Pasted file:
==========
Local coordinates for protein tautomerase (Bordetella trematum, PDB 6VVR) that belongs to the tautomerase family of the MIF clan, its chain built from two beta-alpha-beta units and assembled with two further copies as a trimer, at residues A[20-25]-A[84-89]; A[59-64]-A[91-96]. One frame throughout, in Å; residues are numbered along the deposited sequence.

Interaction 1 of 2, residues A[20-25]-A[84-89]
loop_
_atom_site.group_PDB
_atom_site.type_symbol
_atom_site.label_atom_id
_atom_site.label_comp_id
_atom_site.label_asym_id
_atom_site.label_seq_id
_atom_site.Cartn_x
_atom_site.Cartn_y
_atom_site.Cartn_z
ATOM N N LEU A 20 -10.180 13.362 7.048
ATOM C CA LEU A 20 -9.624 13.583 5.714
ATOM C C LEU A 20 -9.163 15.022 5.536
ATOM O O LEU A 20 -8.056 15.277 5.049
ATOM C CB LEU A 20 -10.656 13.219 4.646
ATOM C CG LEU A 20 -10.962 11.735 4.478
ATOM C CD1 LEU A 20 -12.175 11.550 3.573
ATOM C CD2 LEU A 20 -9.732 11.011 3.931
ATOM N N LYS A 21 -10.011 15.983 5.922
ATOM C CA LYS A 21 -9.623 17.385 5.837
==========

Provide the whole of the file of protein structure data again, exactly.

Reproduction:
Local coordinates for protein tautomerase (Bordetella trematum, PDB 6VVR) that belongs to the tautomerase family of the MIF clan, its chain built from two beta-alpha-beta units and assembled with two further copies as a trimer, at residues A[20-25]-A[84-89]; A[59-64]-A[91-96]. One frame throughout, in Å; residues are numbered along the deposited sequence.

Interaction 1 of 2, residues A[20-25]-A[84-89]
loop_
_atom_site.group_PDB
_atom_site.type_symbol
_atom_site.label_atom_id
_atom_site.label_comp_id
_atom_site.label_asym_id
_atom_site.label_seq_id
_atom_site.Cartn_x
_atom_site.Cartn_y
_atom_site.Cartn_z
ATOM N N LEU A 20 -10.180 13.362 7.048
ATOM C CA LEU A 20 -9.624 13.583 5.714
ATOM C C LEU A 20 -9.163 15.022 5.536
ATOM O O LEU A 20 -8.056 15.277 5.049
ATOM C CB LEU A 20 -10.656 13.219 4.646
ATOM C CG LEU A 20 -10.962 11.735 4.478
ATOM C CD1 LEU A 20 -12.175 11.550 3.573
ATOM C CD2 LEU A 20 -9.732 11.011 3.931
ATOM N N LYS A 21 -10.011 15.983 5.922
ATOM C CA LYS A 21 -9.623 17.385 5.837